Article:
More Health Plan Changes Coming

December 20, 2007
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A national survey of employers found that quite a few will make significant changes to their health plans and benefits packages this year, and employees — especially low-wage earners — will bear the brunt of those adjustments.

Slightly more than one of five employers told the Kaiser Family Foundation and Health Research and Educational Trust, which co-conducted the survey, that they were very likely to raise their workers’ premium contribution this year. A smaller percentage said they were very likely to increase costs for office visits and prescription drug coverage, and offer plans with higher deductibles.

But very few firms reported they were very likely to restrict coverage eligibility or drop their health plans totally.

Employers are considering changes because the cost for their health plans rose by an average of 6.1 percent last year. The increase was lower than the 7.7 percent average hike that was recorded in 2006 and was the slowest rate of premium growth since 1999, when premiums rose on average by 5.3 percent.

But the 2007 increase is still higher than the 3.7 percent wage increase workers received and was more than double the 2.6 percent rise in overall inflation last year.

The survey also noted that premiums for family coverage have gone up by 78 percent just since 2001, while wages have only risen by 19 percent and inflation by 17 percent since then.

“We’re seeing some moderation in health-cost increases, but premiums for family coverage now top $12,000 annually,” said Kaiser President and CEO Drew Altman in a release.

“Every year, health insurance becomes less affordable for families and businesses. Over the past six years, the amount families pay out of pocket for their share of premiums has increased by about $1,500,” Altman added.

The survey found the average premium for family coverage reached $12,106 last year, and workers paid an average of $3,281 to cover their share.

“The number of options for low-wage earners is limited, and the greatest burden of all health care costs falls to that segment of the population,” said HRET President Mary Pittman in a statement.

“Although the economy seems to be strong, between 2005 and 2006 the total number of uninsured still rose by 5 percent, including a 9 percent increase in the number of uninsured children,” said Pittman.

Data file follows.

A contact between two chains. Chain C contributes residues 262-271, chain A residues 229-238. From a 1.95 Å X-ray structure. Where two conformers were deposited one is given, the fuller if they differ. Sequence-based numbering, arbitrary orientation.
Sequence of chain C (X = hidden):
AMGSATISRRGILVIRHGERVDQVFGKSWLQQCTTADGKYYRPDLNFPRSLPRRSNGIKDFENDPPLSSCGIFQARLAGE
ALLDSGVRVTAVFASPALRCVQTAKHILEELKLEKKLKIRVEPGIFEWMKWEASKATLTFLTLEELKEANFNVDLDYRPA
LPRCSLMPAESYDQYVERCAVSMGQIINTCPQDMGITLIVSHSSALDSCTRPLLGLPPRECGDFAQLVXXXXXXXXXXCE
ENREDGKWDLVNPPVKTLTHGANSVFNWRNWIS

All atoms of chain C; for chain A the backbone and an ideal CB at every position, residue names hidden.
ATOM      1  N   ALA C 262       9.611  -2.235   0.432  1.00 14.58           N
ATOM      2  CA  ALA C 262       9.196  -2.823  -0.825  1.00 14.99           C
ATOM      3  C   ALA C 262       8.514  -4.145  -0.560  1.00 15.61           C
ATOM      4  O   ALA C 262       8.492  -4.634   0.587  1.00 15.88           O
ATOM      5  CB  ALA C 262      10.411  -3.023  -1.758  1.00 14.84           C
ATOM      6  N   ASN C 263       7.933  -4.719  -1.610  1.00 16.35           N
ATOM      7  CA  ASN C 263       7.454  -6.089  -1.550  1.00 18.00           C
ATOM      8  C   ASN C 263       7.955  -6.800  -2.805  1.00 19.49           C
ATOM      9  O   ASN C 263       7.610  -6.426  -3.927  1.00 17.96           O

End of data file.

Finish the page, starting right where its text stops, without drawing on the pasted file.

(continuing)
Other survey findings include:

  • Covered workers, on average, paid 16 percent of the premium for single coverage and 28 percent for family coverage.

  • The average general deductible for single coverage was $461 for PPOs, $401 for HMOs, $621 for POS plans and $1,729 for consumer-driven plans.

  • The average co-payments for drug plans were $11 for generics, $25 for preferred and $43 for non-preferred drugs.

  • PPOs enrolled 57 percent of covered workers; HMOs, 21 percent; POS plans, 13 percent; consumer-driven plans, 5 percent; and conventional indemnity plans, 3 percent.

“Consumer-driven plans have established a foothold in the employer market, but they haven’t grown as much as one might think, given all the attention that they receive,” according to Kaiser Vice President Gary Claxton, co-author of the study.

The Kaiser-HRET survey was conducted between January and May of 2007 and included 3,078 randomly selected, non-federal public and private firms with three or more employees. Nearly 2,000 of those companies responded to the entire survey, while just more than 1,000 responded to a single question about offering coverage. The complete survey can be viewed at www.kkf.org.

“Despite the economic expansion that added 2 million new jobs from April 2006 to April 2007, the employer-based system can do no better than tread water,” said study co-author Jon Gabel, a senior fellow with the National Opinion Research Center at the University of Chicago.

“It makes one ask, ‘What will happen during the next economic downturn?’”     HQX

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